by Connie Oswald Stofko
If you’re having problems with your fruit this year, it might be due to an invasive fruit fly called the spotted wing drosophila.
The fruit fly is in Western New York. Cornell Cooperative Extension representatives in Erie, Niagara and Chautauqua counties told me it has been found those counties, and it has been found in other counties as well.
One of the biggest tell-tale signs of damage from the spotted wing drosophila is beautiful looking fruit that turns to mush upon picking, said Betsy Burgeson, Master Gardener Program coordinator for Cornell Cooperative Extension in Chautauqua County. There are other signs, too, which you can see in photos here.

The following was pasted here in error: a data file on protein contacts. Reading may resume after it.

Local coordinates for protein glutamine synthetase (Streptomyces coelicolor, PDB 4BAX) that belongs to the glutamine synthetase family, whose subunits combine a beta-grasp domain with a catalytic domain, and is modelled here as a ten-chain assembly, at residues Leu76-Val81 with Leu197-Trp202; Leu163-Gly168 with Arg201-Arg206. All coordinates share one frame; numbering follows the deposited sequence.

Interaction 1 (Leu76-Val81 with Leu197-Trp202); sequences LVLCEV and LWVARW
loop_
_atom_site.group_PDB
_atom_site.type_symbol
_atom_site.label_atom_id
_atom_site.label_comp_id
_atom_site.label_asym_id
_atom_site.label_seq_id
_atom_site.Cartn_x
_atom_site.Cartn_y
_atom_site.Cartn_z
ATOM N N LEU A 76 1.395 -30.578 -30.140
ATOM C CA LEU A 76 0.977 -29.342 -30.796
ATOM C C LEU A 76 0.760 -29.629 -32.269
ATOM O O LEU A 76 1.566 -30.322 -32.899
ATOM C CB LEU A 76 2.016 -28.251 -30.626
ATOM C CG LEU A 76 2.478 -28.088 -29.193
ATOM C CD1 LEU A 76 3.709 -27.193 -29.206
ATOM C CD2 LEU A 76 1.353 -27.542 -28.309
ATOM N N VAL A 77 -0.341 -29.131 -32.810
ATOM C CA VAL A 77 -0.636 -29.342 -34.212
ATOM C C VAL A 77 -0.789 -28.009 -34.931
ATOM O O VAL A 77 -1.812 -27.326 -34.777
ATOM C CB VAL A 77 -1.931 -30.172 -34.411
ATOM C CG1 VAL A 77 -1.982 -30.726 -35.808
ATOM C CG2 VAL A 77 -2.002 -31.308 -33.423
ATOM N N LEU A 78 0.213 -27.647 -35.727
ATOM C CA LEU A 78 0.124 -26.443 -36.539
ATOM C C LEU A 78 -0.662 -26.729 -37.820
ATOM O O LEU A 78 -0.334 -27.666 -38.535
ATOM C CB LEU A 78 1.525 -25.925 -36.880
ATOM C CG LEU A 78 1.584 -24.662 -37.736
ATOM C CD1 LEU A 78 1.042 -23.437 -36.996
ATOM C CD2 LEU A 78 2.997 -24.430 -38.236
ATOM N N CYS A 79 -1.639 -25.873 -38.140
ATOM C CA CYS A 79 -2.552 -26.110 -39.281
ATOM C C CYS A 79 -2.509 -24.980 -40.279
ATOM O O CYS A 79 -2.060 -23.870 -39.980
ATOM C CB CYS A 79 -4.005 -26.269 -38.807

For home gardeners, it is more likely going to be an issue for later maturing fruit such as fall raspberries and later blueberry varieties, said John Farfaglia, extension educator with Cornell Cooperative Extension in Niagara County. See a list of fruit that can be damaged by the spotted wing drosophila here.
If you have fruit affected by the spotted wing drosophila, you can get detailed information on what to do about the problem in the Cornell fact sheet “How do I manage Spotted Wing Drosophila (SWD)
in my garden?”
In Chautauqua County, Burgeson asks that if you notice mushy fruit, please bag it up and take it to the Cornell Cooperative Extension office, 3542 Turner Rd Jamestown, for confirmation.
If you have more questions, you can contact Cornell Cooperative Extension in your county.